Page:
New study details corruption in Bulgaria Sofia_echo - 2009/1/29
Bulgarians paid more than two million bribes last year, according to a report by the Centre for the Study of Democracy, Dnevnik reported on January 29 2009.
The Crime without Punishment study said that governments of small resort towns with growing allocations had been conquered by business groups in 2007-2008.
Emerging as the nations biggest political investors, oligarchs had grown immune to legal probes, the report said.
The number of bribery and organised crime punishments had decreased during 2007-2008.
The feeble reaction against magistrates was coupled with persistent corrupt influence of political and oligarchic lobbies in the judiciary.
A growing number of senior state officials were gaining presence in the non-government sector, Dnevnik reported the study as saying.
Criminal groups had adopted new approaches for breaking into the national security system. They control appointments in the legal and the security bodies to act in their interest.
Government resources were being concentrated into a handful of big entrepreneurs creating an oligarchy, according to the study.
Bulgarian National Radio reported Speaker of Parliament Georgi Pirinski as telling the conference that corruption is an ulcer and vice of society.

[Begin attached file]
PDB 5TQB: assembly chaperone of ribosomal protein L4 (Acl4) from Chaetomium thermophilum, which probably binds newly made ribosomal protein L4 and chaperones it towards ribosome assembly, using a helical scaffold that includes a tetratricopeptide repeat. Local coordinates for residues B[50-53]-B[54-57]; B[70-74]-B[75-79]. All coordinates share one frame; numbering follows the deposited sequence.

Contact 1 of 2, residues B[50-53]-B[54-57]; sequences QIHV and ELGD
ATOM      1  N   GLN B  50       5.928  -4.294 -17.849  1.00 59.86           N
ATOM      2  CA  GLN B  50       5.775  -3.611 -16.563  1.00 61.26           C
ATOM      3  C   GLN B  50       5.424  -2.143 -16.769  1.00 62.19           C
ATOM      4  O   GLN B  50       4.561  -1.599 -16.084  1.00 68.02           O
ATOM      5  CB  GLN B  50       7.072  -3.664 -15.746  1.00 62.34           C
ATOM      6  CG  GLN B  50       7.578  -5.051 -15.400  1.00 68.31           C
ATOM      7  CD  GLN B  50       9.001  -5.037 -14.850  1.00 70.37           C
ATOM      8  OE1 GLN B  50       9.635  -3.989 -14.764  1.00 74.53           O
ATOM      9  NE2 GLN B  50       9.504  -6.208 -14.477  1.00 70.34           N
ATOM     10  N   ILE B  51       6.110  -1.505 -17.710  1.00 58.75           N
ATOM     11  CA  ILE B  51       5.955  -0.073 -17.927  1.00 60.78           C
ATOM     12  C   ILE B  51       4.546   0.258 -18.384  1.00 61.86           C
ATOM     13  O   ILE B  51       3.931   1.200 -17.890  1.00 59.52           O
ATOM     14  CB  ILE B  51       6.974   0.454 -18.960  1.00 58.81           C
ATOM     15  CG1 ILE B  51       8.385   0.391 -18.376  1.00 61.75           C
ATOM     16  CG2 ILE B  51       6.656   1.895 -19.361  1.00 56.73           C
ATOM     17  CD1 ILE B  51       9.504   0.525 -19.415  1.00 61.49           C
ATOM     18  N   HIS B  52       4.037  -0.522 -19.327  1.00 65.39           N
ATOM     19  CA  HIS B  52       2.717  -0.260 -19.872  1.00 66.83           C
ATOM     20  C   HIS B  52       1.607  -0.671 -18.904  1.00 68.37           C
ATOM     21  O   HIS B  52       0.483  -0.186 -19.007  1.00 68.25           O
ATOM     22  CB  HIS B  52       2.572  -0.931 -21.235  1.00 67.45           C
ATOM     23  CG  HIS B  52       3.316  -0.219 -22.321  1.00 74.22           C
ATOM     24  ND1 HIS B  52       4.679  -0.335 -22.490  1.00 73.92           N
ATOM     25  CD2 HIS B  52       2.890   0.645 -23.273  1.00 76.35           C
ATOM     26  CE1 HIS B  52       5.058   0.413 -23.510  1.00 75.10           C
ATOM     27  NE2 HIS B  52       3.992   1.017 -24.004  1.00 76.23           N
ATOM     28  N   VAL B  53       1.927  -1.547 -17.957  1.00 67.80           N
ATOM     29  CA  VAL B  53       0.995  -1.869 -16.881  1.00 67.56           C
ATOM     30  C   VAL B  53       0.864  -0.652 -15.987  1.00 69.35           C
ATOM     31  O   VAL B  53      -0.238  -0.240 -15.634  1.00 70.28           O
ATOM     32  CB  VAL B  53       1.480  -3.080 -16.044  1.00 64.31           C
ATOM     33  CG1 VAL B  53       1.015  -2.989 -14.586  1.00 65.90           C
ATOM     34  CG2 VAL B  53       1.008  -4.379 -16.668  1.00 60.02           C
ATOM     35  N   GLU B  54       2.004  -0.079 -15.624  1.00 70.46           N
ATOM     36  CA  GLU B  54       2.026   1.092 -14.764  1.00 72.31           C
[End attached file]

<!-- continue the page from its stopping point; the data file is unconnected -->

Pirinski said that two-thirds of Bulgarians saw corruption as the biggest problem faced by the country.
Bulgarian news agency Focus reported Boiko Borissov, the mayor of Sofia and leader of the Citizens for the European Development of Bulgaria party, as saying that political will and morality were needed in the fight against corruption.
Borissov said that Sofia Municipality had demonstrated its determination and had dismissed the former deputy mayor in charge of transport Velizar Stoilov.
According to Borissov, such actions had to be taken even if there was the slightest suggestion of corruption.
He said that it was Sofia Municipality that had started checking public companies. He said that every socially significant case was a result of these checks: the Sofia heating utility case, Sofia Real Estates case, among others.
United States ambassador Nancy McEldowney emphasised the many positive and difficult steps that Bulgaria had taken in the fight against corruption and organised crime, the US embassy website said.
The countrys many accomplishments demonstrated that it had the ability to overcome great challenges, such as those currently facing it, the website quoted McEldowney as saying.
Focus quoted McEldowney as proposing three measures that Bulgarian authorities should undertake against corruption.
Judicial authorities should be indicted if they ended prosecutions without proper reasons. Deadlines should be set for court decisions on cases, especially in cases against people who abused European Union funds, she said.
According to McEldowney, the second step refers to the transparency of public procurements procedures. She said that the Government should take steps to ensure that public procurements are published on the internet.
The last step was that all Bulgarian political parties should work together in accordance with the agreement on transparency during the elections, which was signed several days ago, Focus reported McEldowney as saying.